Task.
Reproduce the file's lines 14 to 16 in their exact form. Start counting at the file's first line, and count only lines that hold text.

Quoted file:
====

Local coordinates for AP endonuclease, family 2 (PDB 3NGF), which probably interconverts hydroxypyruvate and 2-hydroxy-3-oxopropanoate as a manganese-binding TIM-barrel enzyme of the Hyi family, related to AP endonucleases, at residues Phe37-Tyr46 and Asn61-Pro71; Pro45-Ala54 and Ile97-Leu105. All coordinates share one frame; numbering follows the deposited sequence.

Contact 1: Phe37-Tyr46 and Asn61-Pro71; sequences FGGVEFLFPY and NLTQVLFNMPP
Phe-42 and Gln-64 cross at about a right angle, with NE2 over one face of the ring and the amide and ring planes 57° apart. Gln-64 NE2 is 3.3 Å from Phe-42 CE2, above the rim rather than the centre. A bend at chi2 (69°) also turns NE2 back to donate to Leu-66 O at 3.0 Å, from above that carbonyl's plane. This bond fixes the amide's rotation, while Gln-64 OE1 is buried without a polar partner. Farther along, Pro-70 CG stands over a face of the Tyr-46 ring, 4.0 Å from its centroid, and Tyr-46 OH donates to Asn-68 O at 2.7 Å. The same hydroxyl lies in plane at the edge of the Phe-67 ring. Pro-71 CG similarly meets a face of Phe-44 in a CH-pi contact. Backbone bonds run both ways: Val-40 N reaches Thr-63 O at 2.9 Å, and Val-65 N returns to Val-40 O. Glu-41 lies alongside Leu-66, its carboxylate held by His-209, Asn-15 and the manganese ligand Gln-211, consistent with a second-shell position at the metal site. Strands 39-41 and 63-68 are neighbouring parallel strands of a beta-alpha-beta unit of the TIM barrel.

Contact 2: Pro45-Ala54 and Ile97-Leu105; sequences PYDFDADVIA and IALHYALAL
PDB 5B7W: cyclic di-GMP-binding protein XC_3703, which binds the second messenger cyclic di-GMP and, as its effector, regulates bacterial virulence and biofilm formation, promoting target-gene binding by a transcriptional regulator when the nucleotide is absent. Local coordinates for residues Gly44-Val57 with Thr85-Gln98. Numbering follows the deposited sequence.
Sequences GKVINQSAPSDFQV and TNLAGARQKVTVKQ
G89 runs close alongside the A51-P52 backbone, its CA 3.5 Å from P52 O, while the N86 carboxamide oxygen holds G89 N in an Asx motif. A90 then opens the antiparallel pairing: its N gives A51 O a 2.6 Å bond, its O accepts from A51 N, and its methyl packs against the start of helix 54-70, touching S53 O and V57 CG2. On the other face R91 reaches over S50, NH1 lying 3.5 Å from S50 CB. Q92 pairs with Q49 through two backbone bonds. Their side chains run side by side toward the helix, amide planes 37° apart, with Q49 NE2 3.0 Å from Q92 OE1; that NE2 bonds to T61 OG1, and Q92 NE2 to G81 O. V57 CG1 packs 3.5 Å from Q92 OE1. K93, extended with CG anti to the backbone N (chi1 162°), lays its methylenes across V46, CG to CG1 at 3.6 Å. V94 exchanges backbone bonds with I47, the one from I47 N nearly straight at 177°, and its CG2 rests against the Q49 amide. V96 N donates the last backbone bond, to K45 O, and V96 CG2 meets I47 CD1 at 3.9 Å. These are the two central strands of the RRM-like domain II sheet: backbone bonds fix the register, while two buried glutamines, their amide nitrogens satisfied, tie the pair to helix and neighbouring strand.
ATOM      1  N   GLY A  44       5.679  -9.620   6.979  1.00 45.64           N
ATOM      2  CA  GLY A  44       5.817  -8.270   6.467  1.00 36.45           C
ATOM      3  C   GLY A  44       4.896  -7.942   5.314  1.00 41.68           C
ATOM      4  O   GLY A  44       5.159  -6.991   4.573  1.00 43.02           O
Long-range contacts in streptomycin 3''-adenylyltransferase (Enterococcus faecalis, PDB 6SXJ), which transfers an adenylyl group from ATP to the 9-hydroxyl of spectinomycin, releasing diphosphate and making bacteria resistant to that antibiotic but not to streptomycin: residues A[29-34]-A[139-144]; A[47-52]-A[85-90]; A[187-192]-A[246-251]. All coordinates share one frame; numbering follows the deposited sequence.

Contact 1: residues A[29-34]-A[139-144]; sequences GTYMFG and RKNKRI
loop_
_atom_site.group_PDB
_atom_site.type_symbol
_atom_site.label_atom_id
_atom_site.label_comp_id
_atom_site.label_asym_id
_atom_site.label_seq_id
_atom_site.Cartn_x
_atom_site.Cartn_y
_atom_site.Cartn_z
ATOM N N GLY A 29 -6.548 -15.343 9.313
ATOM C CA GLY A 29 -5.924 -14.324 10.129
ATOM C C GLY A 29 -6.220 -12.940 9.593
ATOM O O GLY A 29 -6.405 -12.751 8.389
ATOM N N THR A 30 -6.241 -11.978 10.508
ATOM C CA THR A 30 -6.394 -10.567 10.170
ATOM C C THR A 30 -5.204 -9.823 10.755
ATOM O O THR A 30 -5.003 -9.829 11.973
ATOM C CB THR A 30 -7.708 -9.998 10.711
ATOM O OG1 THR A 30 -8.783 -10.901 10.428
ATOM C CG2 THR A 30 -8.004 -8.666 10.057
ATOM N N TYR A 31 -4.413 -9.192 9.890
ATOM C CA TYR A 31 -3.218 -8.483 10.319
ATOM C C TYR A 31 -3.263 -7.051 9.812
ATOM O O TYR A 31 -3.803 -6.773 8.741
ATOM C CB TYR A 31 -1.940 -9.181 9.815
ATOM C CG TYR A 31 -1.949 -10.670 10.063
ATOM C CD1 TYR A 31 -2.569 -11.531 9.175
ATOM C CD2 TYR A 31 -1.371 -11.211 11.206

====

loop_
_atom_site.group_PDB
_atom_site.type_symbol